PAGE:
WF BACH Harpsichord Concertos

Author: 
Jonathan Freeman-Attwood
MIR162. WF BACH Harpsichord ConcertosWF BACH Harpsichord Concertos

WF BACH Harpsichord Concertos

  • Concerto for Keyboard and Orchestra
  • Sinfonia, 'Dissonance'
  • Concerto for Keyboard and Orchestra
  • Sinfonia
  • Concerto for Keyboard and Orchestra

Bach’s eldest son, for whom the weight of his father’s inheritance – emotionally and otherwise – contributed to his dispersing the chattels to mitigate his famously precarious professional existence, finds glistening and characterful advocacy here in Maude Gratton’s brilliantly projected recital with her one-to-a-part string group, Il Convito. WF Bach often comes with a staple diet of reputational baggage (before one hears a note), but this programme challenges the notion that only the solo keyboard vignettes deserve a place in the repertoire.

From the beginning of the melancholic questing of the A minor Harpsichord Concerto to the highly wrought pushmi-pullyu of the significant E minor work, a riveting concentration of harmonic and textural detail emerges. It’s a style that sails a course straight between his father’s motivic tautness and the dissenting galant of his peers, and it finds its best expression in the framing works, from his early and late periods (c1730 and 1770).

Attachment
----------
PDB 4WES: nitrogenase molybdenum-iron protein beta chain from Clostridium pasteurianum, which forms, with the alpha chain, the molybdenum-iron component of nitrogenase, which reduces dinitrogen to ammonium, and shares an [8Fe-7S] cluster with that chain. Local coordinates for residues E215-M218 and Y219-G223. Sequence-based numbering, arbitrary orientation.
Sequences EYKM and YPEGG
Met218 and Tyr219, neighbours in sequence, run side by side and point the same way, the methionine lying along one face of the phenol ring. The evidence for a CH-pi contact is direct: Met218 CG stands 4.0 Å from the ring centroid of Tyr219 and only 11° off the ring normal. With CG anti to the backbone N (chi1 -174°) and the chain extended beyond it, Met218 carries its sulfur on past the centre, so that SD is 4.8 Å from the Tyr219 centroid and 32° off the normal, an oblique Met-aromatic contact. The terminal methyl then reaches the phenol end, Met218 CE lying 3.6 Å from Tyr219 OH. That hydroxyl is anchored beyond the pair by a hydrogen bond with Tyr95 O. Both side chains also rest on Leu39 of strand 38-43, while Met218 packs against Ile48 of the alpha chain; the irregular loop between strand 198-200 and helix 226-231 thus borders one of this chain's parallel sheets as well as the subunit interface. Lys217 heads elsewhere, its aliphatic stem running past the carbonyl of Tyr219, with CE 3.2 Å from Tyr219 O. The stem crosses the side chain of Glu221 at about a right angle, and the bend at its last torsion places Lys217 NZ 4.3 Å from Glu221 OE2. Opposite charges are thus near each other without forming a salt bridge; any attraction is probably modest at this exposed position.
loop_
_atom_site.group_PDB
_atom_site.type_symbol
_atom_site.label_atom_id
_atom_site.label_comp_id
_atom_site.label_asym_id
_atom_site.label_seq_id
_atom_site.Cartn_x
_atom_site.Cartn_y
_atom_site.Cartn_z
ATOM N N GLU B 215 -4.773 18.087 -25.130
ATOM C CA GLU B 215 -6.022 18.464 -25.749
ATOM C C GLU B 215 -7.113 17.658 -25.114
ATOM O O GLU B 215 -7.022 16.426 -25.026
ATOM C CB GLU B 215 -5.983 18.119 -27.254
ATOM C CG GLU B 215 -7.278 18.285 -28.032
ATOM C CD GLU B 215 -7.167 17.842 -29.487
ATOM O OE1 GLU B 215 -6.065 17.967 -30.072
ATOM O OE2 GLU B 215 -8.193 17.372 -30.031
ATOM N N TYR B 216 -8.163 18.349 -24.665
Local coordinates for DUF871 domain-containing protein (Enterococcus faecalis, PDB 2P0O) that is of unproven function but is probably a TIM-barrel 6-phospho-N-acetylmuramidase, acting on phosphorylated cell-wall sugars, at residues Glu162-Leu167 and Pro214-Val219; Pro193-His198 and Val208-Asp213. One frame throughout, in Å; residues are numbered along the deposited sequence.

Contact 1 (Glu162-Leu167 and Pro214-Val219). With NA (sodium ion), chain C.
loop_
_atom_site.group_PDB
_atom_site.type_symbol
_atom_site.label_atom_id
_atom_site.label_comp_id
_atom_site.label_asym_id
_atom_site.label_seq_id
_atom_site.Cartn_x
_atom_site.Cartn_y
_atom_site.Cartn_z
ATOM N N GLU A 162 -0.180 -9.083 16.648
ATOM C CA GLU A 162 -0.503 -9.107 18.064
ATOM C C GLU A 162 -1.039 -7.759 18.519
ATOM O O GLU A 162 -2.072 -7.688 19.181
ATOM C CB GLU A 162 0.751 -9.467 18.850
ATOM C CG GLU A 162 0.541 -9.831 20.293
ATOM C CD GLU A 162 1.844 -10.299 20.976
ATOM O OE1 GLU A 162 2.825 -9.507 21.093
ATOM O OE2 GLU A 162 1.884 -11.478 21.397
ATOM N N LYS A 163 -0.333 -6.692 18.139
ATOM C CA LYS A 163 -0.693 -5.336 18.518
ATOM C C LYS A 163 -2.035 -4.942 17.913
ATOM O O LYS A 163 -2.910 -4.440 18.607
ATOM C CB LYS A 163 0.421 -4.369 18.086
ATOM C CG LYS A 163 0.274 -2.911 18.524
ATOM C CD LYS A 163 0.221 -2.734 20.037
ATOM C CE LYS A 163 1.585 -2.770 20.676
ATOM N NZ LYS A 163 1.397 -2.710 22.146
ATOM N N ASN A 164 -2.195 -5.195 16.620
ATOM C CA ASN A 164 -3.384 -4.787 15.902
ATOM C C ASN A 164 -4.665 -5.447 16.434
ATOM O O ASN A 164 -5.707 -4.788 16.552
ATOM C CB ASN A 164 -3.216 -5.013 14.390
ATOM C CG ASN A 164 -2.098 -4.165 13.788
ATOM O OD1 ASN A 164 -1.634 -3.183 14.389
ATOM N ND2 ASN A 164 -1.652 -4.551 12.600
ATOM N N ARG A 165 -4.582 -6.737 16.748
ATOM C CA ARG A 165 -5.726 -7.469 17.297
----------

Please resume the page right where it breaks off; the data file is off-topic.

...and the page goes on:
What Gratton and Il Convito convey so persuasively in their assuaging and elegant performances is that, beyond Wilhelm Friedemann’s capricious figures, mental robustness and vulnerability cohabit as a kind of conceit. This is perfectly exemplified in the knotty Sinfonia, acting as one of two diverting links between the concertos: JSB’s muscularity at once yields to the fickle asides of CPE Bach but with Wilhelm Friedemann adding a dose of studied instability.

Whether it’s really all conceit or part-autobiography, the WFB experience is rarely relaxing. The layering of filigree, which doubtless encouraged Carl Zelter, Mendelssohn’s teacher, to judge his music as ‘petty and fussy’, is handled with exceptional sangfroid by Gratton and her colleagues, letting the music speak openly in her engaging and unforced solo playing, with the dark-hued strings responsive and mainly in tune.

Something never quite adds up in WF Bach. Paradoxically, intelligent recognition of this by performers leads to an idiosyncratic flair which is well worth exploring. Most beguiling is the little Minuet from the Sinfonia: a vignette, unsurprisingly. This is a release that tells us a little bit more about this talented but awkward offspring of a very great father.

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